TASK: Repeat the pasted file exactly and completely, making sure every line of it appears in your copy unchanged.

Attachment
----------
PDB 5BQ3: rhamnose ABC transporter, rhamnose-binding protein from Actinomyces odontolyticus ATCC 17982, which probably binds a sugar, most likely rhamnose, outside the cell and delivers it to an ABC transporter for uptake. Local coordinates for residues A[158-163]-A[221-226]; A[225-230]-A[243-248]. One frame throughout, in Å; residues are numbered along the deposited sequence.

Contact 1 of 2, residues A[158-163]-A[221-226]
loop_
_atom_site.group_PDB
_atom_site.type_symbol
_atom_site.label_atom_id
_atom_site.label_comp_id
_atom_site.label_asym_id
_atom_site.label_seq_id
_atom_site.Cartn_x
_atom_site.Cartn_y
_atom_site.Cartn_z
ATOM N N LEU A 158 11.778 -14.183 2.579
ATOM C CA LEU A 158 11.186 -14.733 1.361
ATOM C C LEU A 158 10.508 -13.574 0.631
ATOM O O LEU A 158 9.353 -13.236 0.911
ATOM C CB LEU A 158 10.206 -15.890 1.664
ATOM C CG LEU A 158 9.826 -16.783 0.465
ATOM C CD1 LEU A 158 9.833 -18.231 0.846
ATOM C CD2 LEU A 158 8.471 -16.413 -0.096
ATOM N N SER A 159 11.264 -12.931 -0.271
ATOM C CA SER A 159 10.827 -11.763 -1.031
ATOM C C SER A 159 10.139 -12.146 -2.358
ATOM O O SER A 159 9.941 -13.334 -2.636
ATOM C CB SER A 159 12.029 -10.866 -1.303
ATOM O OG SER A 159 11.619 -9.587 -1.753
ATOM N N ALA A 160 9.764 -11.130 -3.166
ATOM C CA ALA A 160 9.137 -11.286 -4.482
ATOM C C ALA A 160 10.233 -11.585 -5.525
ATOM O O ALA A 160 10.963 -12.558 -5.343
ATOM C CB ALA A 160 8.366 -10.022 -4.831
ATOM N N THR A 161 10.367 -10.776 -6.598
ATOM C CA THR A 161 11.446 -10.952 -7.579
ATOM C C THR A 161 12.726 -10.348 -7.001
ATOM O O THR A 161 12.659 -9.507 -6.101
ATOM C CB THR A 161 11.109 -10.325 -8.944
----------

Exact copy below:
PDB 5BQ3: rhamnose ABC transporter, rhamnose-binding protein from Actinomyces odontolyticus ATCC 17982, which probably binds a sugar, most likely rhamnose, outside the cell and delivers it to an ABC transporter for uptake. Local coordinates for residues A[158-163]-A[221-226]; A[225-230]-A[243-248]. One frame throughout, in Å; residues are numbered along the deposited sequence.

Contact 1 of 2, residues A[158-163]-A[221-226]
loop_
_atom_site.group_PDB
_atom_site.type_symbol
_atom_site.label_atom_id
_atom_site.label_comp_id
_atom_site.label_asym_id
_atom_site.label_seq_id
_atom_site.Cartn_x
_atom_site.Cartn_y
_atom_site.Cartn_z
ATOM N N LEU A 158 11.778 -14.183 2.579
ATOM C CA LEU A 158 11.186 -14.733 1.361
ATOM C C LEU A 158 10.508 -13.574 0.631
ATOM O O LEU A 158 9.353 -13.236 0.911
ATOM C CB LEU A 158 10.206 -15.890 1.664
ATOM C CG LEU A 158 9.826 -16.783 0.465
ATOM C CD1 LEU A 158 9.833 -18.231 0.846
ATOM C CD2 LEU A 158 8.471 -16.413 -0.096
ATOM N N SER A 159 11.264 -12.931 -0.271
ATOM C CA SER A 159 10.827 -11.763 -1.031
ATOM C C SER A 159 10.139 -12.146 -2.358
ATOM O O SER A 159 9.941 -13.334 -2.636
ATOM C CB SER A 159 12.029 -10.866 -1.303
ATOM O OG SER A 159 11.619 -9.587 -1.753
ATOM N N ALA A 160 9.764 -11.130 -3.166
ATOM C CA ALA A 160 9.137 -11.286 -4.482
ATOM C C ALA A 160 10.233 -11.585 -5.525
ATOM O O ALA A 160 10.963 -12.558 -5.343
ATOM C CB ALA A 160 8.366 -10.022 -4.831
ATOM N N THR A 161 10.367 -10.776 -6.598
ATOM C CA THR A 161 11.446 -10.952 -7.579
ATOM C C THR A 161 12.726 -10.348 -7.001
ATOM O O THR A 161 12.659 -9.507 -6.101
ATOM C CB THR A 161 11.109 -10.325 -8.944